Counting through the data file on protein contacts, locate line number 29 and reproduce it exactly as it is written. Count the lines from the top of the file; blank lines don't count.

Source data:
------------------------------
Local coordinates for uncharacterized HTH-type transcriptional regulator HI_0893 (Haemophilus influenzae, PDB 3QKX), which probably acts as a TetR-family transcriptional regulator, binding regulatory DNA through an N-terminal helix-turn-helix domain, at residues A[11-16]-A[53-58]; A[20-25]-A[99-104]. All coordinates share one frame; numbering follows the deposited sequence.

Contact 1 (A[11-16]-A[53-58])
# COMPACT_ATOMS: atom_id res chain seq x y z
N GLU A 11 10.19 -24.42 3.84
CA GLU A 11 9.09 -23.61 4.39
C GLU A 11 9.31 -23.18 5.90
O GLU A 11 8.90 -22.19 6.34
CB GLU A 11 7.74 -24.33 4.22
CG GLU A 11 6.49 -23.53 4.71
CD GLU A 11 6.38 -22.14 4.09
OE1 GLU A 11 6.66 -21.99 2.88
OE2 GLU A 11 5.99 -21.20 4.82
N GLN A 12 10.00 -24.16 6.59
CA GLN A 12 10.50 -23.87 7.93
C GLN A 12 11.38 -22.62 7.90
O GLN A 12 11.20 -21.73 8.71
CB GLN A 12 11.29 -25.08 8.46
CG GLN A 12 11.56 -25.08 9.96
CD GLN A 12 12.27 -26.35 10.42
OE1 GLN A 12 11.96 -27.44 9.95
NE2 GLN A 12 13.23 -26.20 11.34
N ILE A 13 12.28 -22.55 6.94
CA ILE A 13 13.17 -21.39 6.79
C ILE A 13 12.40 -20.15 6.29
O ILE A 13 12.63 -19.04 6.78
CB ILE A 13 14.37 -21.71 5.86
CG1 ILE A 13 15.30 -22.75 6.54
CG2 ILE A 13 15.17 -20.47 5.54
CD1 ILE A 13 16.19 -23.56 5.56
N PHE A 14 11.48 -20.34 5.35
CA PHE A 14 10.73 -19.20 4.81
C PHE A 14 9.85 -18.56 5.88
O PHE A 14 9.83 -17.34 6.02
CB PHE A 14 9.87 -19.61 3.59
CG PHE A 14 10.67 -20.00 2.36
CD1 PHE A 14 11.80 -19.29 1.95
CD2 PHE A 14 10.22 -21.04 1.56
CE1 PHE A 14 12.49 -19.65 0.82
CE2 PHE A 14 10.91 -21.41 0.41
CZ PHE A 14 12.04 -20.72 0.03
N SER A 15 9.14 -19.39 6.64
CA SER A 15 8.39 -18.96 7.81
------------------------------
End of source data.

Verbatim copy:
CD1 ILE A 13 16.19 -23.56 5.56